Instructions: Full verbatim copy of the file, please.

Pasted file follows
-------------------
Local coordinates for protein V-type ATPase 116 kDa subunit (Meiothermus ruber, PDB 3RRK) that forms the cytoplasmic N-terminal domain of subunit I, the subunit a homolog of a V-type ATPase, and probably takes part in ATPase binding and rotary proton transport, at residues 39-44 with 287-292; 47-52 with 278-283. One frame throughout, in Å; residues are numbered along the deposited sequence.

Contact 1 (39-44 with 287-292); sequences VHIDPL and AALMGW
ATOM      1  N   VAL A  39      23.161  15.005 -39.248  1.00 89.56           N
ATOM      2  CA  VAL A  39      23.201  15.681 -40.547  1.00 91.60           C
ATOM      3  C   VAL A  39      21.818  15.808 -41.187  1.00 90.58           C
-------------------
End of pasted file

Local coordinates for protein V-type ATPase 116 kDa subunit (Meiothermus ruber, PDB 3RRK) that forms the cytoplasmic N-terminal domain of subunit I, the subunit a homolog of a V-type ATPase, and probably takes part in ATPase binding and rotary proton transport, at residues 39-44 with 287-292; 47-52 with 278-283. One frame throughout, in Å; residues are numbered along the deposited sequence.

Contact 1 (39-44 with 287-292); sequences VHIDPL and AALMGW
ATOM      1  N   VAL A  39      23.161  15.005 -39.248  1.00 89.56           N
ATOM      2  CA  VAL A  39      23.201  15.681 -40.547  1.00 91.60           C
ATOM      3  C   VAL A  39      21.818  15.808 -41.187  1.00 90.58           C